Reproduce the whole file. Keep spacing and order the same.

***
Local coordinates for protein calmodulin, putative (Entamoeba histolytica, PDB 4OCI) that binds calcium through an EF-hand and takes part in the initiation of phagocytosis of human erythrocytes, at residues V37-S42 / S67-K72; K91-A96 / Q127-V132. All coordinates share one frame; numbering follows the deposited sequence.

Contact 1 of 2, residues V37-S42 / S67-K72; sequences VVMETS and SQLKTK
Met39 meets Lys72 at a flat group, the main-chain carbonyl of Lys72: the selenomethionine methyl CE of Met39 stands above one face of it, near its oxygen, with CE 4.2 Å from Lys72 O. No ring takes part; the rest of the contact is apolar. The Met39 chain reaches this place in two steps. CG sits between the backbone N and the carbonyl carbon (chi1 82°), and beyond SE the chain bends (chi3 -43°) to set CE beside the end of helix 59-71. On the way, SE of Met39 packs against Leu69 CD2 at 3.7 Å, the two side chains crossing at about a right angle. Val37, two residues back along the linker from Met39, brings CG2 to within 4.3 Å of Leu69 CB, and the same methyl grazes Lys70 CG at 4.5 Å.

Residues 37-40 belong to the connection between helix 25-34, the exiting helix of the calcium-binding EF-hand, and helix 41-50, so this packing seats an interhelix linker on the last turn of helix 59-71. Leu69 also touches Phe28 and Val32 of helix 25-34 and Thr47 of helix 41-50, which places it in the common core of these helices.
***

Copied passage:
Local coordinates for protein calmodulin, putative (Entamoeba histolytica, PDB 4OCI) that binds calcium through an EF-hand and takes part in the initiation of phagocytosis of human erythrocytes, at residues V37-S42 / S67-K72; K91-A96 / Q127-V132. All coordinates share one frame; numbering follows the deposited sequence.

Contact 1 of 2, residues V37-S42 / S67-K72; sequences VVMETS and SQLKTK
Met39 meets Lys72 at a flat group, the main-chain carbonyl of Lys72: the selenomethionine methyl CE of Met39 stands above one face of it, near its oxygen, with CE 4.2 Å from Lys72 O. No ring takes part; the rest of the contact is apolar. The Met39 chain reaches this place in two steps. CG sits between the backbone N and the carbonyl carbon (chi1 82°), and beyond SE the chain bends (chi3 -43°) to set CE beside the end of helix 59-71. On the way, SE of Met39 packs against Leu69 CD2 at 3.7 Å, the two side chains crossing at about a right angle. Val37, two residues back along the linker from Met39, brings CG2 to within 4.3 Å of Leu69 CB, and the same methyl grazes Lys70 CG at 4.5 Å.

Residues 37-40 belong to the connection between helix 25-34, the exiting helix of the calcium-binding EF-hand, and helix 41-50, so this packing seats an interhelix linker on the last turn of helix 59-71. Leu69 also touches Phe28 and Val32 of helix 25-34 and Thr47 of helix 41-50, which places it in the common core of these helices.